Please note that the content of this book primarily consists of articles available from Wikipedia or other free sources online. Pages: 29. Chapters: Deutsche Welle, ARD, S dwestrundfunk, Norddeutscher Rundfunk, Bayerischer Rundfunk, RTL Group, ORF,MorePlease note that the content of this book primarily consists of articles available from Wikipedia or other free sources online.
Pages: 29. Chapters: Deutsche Welle, ARD, S dwestrundfunk, Norddeutscher Rundfunk, Bayerischer Rundfunk, RTL Group, ORF, ZDF, Sky Deutschland, ProSiebenSat.1 Media, Hessischer Rundfunk, Rundfunk Berlin-Brandenburg, Saarl ndischer Rundfunk, Westdeutscher Rundfunk, Mitteldeutscher Rundfunk, Kabel Deutschland, Radio Bremen, Belgischer Rundfunk, Schweizer Fernsehen, Deluxe Music, Schweizer Radio und Fernsehen, Sport1.
Excerpt: Deutsche Welle (German pronunciation: , with a sound) or DW, is Germanys international broadcaster. The service is aimed at the overseas market. It broadcasts news and information on shortwave, Internet and satellite radio on 98.7 DZFE in 30 languages (DW Radio). It has a satellite television service (DW-TV), that is available in four languages, and there is also an online news site.
Deutsche Welle, which in English means German Wave, is similar to international broadcasters such as the BBC World Service, Radio Canada International, Radio Free Europe and Radio France Internationale. Deutsche Welle has broadcast regularly since 1953. Until 2003 it was based in Cologne, when it relocated to a new building, the Sch rmann-Bau, in Bonns former government office area.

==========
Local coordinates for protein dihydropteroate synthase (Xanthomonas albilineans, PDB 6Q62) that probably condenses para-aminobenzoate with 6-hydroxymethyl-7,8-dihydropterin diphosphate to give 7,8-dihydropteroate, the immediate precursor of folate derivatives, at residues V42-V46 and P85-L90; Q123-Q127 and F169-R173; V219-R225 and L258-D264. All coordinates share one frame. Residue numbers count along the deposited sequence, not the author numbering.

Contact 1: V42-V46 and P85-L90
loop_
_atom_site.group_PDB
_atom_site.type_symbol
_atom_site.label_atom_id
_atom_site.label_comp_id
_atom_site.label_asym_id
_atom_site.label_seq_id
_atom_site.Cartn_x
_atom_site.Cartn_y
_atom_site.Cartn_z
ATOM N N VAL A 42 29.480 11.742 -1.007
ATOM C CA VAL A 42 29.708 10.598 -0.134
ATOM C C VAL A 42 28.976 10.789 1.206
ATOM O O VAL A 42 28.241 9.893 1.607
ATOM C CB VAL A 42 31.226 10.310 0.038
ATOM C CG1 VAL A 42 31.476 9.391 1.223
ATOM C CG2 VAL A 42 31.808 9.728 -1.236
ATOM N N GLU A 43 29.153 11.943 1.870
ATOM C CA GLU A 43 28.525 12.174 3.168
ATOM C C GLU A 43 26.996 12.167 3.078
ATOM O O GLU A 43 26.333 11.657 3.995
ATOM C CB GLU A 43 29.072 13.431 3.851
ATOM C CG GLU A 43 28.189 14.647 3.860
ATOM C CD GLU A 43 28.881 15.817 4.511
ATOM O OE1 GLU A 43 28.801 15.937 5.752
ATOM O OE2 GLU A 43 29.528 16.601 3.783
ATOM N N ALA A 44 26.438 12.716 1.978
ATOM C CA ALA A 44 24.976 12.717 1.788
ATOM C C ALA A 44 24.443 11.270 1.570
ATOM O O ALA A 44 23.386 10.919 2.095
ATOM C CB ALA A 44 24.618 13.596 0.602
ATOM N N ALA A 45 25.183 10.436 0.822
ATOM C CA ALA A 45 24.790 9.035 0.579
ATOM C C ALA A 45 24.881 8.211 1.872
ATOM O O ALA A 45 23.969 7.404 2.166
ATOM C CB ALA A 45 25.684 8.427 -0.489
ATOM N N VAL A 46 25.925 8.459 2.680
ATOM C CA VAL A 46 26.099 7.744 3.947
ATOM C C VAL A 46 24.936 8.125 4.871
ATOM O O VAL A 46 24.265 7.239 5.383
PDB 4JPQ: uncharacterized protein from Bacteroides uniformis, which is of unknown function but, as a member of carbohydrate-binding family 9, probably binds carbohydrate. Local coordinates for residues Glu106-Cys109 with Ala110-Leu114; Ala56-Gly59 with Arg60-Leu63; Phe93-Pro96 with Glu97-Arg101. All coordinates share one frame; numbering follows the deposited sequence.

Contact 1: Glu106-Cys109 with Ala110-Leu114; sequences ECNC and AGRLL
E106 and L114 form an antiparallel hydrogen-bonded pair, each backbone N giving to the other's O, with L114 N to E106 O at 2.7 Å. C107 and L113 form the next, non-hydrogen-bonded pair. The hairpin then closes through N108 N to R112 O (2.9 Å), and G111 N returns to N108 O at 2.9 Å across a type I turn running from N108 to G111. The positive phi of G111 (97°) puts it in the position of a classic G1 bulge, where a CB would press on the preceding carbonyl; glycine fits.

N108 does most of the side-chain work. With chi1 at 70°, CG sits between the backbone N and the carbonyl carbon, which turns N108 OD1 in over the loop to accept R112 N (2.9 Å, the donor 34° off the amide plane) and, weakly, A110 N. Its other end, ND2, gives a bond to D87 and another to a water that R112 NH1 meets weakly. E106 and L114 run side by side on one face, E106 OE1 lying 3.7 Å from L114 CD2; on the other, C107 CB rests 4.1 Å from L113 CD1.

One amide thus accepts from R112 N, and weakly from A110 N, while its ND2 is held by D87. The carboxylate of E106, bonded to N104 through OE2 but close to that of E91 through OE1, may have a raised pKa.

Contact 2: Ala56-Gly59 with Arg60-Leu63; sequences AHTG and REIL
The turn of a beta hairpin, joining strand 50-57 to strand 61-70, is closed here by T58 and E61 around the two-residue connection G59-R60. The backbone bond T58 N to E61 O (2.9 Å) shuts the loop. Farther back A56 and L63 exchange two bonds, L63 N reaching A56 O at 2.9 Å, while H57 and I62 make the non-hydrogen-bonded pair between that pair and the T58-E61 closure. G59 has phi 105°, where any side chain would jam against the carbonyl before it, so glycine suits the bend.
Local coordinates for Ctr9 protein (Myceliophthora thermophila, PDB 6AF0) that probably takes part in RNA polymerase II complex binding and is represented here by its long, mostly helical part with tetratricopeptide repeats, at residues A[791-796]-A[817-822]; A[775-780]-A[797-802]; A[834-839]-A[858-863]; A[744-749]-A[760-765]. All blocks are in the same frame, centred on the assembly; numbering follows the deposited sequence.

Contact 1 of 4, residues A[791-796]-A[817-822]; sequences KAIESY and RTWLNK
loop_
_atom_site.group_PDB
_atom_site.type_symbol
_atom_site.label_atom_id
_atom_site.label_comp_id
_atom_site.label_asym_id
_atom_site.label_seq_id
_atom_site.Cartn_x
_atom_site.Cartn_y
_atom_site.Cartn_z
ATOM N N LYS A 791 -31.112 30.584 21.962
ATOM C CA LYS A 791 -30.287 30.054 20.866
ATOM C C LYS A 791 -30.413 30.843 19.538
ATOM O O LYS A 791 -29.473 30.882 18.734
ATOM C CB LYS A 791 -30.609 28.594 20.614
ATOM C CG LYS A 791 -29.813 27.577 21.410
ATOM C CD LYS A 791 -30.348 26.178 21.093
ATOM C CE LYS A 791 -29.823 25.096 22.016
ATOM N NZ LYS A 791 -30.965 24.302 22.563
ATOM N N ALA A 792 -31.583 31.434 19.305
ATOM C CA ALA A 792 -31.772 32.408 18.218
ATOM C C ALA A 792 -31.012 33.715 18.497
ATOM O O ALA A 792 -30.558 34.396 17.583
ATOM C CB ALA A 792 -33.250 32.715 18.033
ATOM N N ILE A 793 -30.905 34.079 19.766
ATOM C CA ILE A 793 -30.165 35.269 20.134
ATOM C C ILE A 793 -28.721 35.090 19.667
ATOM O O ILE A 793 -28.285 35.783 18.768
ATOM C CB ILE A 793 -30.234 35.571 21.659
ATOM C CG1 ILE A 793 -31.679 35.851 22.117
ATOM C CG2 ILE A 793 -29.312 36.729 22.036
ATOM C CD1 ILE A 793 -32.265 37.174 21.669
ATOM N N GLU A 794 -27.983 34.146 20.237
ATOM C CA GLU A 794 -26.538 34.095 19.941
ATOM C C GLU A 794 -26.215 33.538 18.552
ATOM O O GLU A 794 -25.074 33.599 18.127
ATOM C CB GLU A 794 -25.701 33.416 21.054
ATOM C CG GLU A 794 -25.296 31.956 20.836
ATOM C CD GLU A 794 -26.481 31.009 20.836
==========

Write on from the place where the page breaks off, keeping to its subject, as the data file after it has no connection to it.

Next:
The television broadcasts are produced in Berlin. Deutsche Welles World Wide Web site is produced in both Berlin and Bonn. Deutsche Welle was inaugurated on 3 May 1953, with an address by German President Theodor Heuss as its first shortwave broadcast. On 11 June 1953, the public broadcasters in the ARD signed an agreement to share responsibility for Deutsche Welle.
At first, it was controlled by Nordwestdeutscher Rundfunk (NWDR). In 1955, when this split into the separate Norddeutscher Rundfunk (NDR) and Westdeutscher Rundfunk (WDR) networks, WDR assumed responsibility for Deutsche Welle programming. In 1960, Deutsche Welle became an independent public...